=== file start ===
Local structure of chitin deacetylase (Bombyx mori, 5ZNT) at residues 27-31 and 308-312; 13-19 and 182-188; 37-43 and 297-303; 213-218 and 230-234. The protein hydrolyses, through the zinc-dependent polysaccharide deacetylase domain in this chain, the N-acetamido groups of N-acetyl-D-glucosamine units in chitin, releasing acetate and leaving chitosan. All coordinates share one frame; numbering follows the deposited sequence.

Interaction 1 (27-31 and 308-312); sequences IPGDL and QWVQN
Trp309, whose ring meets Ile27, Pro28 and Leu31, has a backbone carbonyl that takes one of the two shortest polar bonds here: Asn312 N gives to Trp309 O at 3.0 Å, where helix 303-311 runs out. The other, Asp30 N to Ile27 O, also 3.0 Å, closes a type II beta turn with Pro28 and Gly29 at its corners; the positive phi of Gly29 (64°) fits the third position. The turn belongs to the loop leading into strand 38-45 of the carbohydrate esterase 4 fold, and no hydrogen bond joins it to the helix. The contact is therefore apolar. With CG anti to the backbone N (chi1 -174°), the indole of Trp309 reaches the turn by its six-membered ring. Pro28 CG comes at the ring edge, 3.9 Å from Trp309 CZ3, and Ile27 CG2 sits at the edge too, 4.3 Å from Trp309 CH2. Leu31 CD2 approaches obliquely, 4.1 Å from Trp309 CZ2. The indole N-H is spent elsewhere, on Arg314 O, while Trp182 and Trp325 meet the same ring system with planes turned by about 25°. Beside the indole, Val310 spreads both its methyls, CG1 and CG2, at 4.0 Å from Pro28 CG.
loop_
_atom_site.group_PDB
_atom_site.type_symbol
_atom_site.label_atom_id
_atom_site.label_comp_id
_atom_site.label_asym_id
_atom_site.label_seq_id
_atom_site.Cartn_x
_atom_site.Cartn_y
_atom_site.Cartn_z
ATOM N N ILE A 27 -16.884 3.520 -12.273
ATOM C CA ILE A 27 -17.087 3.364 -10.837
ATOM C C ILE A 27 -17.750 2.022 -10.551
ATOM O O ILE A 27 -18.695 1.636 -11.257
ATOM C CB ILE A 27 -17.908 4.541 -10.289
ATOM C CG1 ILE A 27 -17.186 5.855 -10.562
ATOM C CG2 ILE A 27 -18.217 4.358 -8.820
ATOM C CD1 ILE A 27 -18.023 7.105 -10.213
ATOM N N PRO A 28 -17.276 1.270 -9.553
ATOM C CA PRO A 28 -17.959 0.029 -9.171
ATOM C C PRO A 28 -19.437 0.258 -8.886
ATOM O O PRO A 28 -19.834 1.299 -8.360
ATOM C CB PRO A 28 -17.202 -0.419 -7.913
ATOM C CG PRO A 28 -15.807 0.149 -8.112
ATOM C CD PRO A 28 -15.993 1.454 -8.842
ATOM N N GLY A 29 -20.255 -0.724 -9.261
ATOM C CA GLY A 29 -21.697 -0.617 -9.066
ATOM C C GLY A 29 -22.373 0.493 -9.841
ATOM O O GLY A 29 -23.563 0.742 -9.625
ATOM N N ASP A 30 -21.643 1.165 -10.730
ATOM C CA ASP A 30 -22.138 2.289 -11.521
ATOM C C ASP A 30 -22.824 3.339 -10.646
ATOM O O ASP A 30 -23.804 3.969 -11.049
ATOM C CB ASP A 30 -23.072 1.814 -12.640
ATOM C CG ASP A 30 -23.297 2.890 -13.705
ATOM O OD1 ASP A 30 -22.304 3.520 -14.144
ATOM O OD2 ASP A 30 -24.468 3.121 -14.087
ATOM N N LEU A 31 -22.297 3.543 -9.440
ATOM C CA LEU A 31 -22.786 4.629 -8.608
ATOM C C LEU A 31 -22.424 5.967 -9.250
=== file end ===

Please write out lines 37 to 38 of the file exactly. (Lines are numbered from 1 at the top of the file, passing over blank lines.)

ATOM C CB ASP A 30 -23.072 1.814 -12.640
ATOM C CG ASP A 30 -23.297 2.890 -13.705